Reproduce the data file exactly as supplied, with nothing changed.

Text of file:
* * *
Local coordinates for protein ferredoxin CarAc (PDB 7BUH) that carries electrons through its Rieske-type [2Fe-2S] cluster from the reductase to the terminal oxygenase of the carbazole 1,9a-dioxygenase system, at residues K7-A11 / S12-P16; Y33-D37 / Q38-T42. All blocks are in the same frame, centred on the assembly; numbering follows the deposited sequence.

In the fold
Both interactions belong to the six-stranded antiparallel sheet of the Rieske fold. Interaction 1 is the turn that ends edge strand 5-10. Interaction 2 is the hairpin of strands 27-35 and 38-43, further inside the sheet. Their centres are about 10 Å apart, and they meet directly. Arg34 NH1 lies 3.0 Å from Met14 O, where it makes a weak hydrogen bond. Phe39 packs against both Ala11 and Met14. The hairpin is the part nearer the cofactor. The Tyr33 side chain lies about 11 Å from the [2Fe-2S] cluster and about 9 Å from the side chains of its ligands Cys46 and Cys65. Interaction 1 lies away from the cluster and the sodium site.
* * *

Local coordinates for protein ferredoxin CarAc (PDB 7BUH) that carries electrons through its Rieske-type [2Fe-2S] cluster from the reductase to the terminal oxygenase of the carbazole 1,9a-dioxygenase system, at residues K7-A11 / S12-P16; Y33-D37 / Q38-T42. All blocks are in the same frame, centred on the assembly; numbering follows the deposited sequence.

In the fold
Both interactions belong to the six-stranded antiparallel sheet of the Rieske fold. Interaction 1 is the turn that ends edge strand 5-10. Interaction 2 is the hairpin of strands 27-35 and 38-43, further inside the sheet. Their centres are about 10 Å apart, and they meet directly. Arg34 NH1 lies 3.0 Å from Met14 O, where it makes a weak hydrogen bond. Phe39 packs against both Ala11 and Met14. The hairpin is the part nearer the cofactor. The Tyr33 side chain lies about 11 Å from the [2Fe-2S] cluster and about 9 Å from the side chains of its ligands Cys46 and Cys65. Interaction 1 lies away from the cluster and the sodium site.